John Shepherd beamed music into space from his grandparents’ cottage in Northern Michigan for 26 years. Dedicating himself to this singular passion project, he hand built a collection of tracking and transmitting equipment that became so large it spilled out from his bedroom into the living room, eventually requiring an addition to the house.
The expansive sounds Shepherd selected for broadcast from his collection of 4,000 records—Afrobeat, krautrock, new age, jazz, dub, and gamelan—were just as carefully assembled, showcasing the most beautiful compositions that humans from across the globe had to offer. As he has said, “I sent music into space because it represents a certain universal language.”
“By not having to work 40 hours a week, I had more time and freedom to be creative,” Shepherd says over the phone from his home 250 miles north of Detroit. “I rented rooms in the house and did any kind of odd jobs I could to support my project. It’s something that not everybody does, I admit that. But if it could be an inspiration for others, that’s kind of beautiful, I think.”
Shepherd is the subject of John Was Trying to Contact Aliens, a deeply heartfelt 16-minute documentary by director Matthew Killip that took home Sundance’s 2020 Short Film Jury Award and is now available on Netflix. It’s not the first time Shepherd has been given a spotlight for his work with Project STRAT (Special Telemetry Research and Tracking). Since the project launch in 1972, Shepherd has been featured in books, magazine articles and on national TV such as The Joan Rivers Show, where he joined a panel of fanatical Fox Mulder-like believers.
What sets Shepherd apart from other UFO chasers is his patient devotion to the process of building a DIY NASA. Gathering materials from surplus sites and utility companies, he assembled a vast array of cabinets, consoles and circuit boards. With help from his machinist grandfather, these were transformed into state-of-the-art devices such as oscillators, giant screens and cathode ray tubes that became space blasters aimed into the outer limits.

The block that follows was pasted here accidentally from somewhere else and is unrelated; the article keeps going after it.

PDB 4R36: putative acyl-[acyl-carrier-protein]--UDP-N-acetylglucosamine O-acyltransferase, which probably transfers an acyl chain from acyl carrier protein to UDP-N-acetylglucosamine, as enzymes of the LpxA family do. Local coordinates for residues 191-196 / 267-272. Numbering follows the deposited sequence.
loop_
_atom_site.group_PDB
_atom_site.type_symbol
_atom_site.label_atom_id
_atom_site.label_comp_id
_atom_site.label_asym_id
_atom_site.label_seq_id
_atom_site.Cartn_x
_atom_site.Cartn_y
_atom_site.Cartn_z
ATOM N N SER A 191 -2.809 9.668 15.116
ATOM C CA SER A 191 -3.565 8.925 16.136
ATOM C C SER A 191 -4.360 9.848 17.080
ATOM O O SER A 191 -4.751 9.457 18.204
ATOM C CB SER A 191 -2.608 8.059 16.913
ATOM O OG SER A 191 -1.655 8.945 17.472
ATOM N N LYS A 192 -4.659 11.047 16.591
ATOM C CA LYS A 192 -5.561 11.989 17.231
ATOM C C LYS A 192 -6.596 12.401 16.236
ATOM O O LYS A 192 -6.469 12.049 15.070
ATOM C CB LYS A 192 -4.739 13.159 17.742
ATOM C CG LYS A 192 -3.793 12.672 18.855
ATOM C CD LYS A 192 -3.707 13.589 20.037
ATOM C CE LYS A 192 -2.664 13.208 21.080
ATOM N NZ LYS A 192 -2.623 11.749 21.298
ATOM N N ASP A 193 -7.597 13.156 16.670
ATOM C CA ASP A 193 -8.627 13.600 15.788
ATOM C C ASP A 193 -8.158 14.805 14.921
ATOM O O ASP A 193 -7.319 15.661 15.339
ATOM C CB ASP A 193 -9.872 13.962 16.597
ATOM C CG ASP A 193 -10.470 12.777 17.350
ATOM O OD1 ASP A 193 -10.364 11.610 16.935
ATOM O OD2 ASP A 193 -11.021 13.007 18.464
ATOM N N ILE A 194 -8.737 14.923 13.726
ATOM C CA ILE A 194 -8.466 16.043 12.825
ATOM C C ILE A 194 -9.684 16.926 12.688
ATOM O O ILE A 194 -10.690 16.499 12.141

At first, Shepherd’s pirate broadcasts (such as the 1996 episode Space Cruise 1, above) were sent out on an ultra-low frequency through a radio tower conveniently located on his grandparents’ front yard. Listening to him lovingly describe the soothing sounds of Channel Light Vessel, a ’90s experimental supergroup featuring Brian Eno’s brother Roger, proves the depths of Shepherd’s knowledge. His heady tastes have endeared him to earthly music fans as well.
With the support of his grandmother Irene’s life savings, Shepherd says in the documentary that he “completed the project” by constructing a two-story accelerator unit partially made from a dismantled ski lift in a glass-encased laboratory connected to the house. Pumping up to 150,000 volts allowed his music to be sent millions of miles into space to a prospective audience of extraterrestrials.
Midway through the film, Shepherd reveals that growing up gay in the rural Michigan of the early 1960s heightened his sense of alienation. He says his attraction to men was instinctive from a young age, but he didn’t have a serious boyfriend until much later in life. Moving in with his grandparents had been the solution to a troubled childhood with an emotionally distant mother and a father who left shortly after Shepherd’s birth. Committing every waking moment to Project STRAT gave his life purpose. He dreamed of learning about alien technology that could be passed on to what he calls “non-warlike intel people [who] probably exist somewhere.” At the same time, he never gave up hope that there was someone to connect with romantically on his home planet.